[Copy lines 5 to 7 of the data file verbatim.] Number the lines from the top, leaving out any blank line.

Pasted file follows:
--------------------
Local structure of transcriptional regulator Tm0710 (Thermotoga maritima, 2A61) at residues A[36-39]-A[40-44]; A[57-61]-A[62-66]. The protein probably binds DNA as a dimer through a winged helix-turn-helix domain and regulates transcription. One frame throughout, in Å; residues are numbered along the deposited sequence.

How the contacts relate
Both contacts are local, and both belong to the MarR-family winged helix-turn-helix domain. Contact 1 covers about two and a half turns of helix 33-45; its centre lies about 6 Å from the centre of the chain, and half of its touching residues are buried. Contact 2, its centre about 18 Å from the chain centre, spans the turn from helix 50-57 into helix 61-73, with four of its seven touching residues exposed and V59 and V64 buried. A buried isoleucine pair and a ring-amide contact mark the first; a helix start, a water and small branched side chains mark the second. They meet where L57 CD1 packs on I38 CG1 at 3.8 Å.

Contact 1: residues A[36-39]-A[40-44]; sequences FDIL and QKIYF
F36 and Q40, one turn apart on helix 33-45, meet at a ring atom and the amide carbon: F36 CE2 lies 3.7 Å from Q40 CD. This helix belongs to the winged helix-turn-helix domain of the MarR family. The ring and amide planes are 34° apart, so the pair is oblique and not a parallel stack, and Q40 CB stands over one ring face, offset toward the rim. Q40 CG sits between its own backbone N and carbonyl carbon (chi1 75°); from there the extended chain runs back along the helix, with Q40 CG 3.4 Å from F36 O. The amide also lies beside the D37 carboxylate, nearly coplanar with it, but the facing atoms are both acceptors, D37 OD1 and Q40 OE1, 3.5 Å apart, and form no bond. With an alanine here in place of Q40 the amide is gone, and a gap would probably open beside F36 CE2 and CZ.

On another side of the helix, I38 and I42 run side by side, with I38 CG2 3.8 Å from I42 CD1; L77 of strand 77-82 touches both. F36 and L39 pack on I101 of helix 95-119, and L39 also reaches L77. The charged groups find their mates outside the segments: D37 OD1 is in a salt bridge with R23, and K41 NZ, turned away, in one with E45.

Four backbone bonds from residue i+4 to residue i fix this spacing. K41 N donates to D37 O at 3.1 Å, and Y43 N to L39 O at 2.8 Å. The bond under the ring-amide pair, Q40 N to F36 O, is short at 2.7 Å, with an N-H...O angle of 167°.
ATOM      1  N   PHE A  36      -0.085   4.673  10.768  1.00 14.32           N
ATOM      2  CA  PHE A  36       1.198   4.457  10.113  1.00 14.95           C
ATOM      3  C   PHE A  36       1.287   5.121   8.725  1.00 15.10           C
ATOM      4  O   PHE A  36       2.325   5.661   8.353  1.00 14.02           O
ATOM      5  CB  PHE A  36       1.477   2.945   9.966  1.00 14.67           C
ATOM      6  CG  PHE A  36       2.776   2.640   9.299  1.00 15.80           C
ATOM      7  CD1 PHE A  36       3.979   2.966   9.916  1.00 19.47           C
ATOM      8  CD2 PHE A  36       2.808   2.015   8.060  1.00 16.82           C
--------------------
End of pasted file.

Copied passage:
F36 and Q40, one turn apart on helix 33-45, meet at a ring atom and the amide carbon: F36 CE2 lies 3.7 Å from Q40 CD. This helix belongs to the winged helix-turn-helix domain of the MarR family. The ring and amide planes are 34° apart, so the pair is oblique and not a parallel stack, and Q40 CB stands over one ring face, offset toward the rim. Q40 CG sits between its own backbone N and carbonyl carbon (chi1 75°); from there the extended chain runs back along the helix, with Q40 CG 3.4 Å from F36 O. The amide also lies beside the D37 carboxylate, nearly coplanar with it, but the facing atoms are both acceptors, D37 OD1 and Q40 OE1, 3.5 Å apart, and form no bond. With an alanine here in place of Q40 the amide is gone, and a gap would probably open beside F36 CE2 and CZ.

On another side of the helix, I38 and I42 run side by side, with I38 CG2 3.8 Å from I42 CD1; L77 of strand 77-82 touches both. F36 and L39 pack on I101 of helix 95-119, and L39 also reaches L77. The charged groups find their mates outside the segments: D37 OD1 is in a salt bridge with R23, and K41 NZ, turned away, in one with E45.

Four backbone bonds from residue i+4 to residue i fix this spacing. K41 N donates to D37 O at 3.1 Å, and Y43 N to L39 O at 2.8 Å. The bond under the ring-amide pair, Q40 N to F36 O, is short at 2.7 Å, with an N-H...O angle of 167°.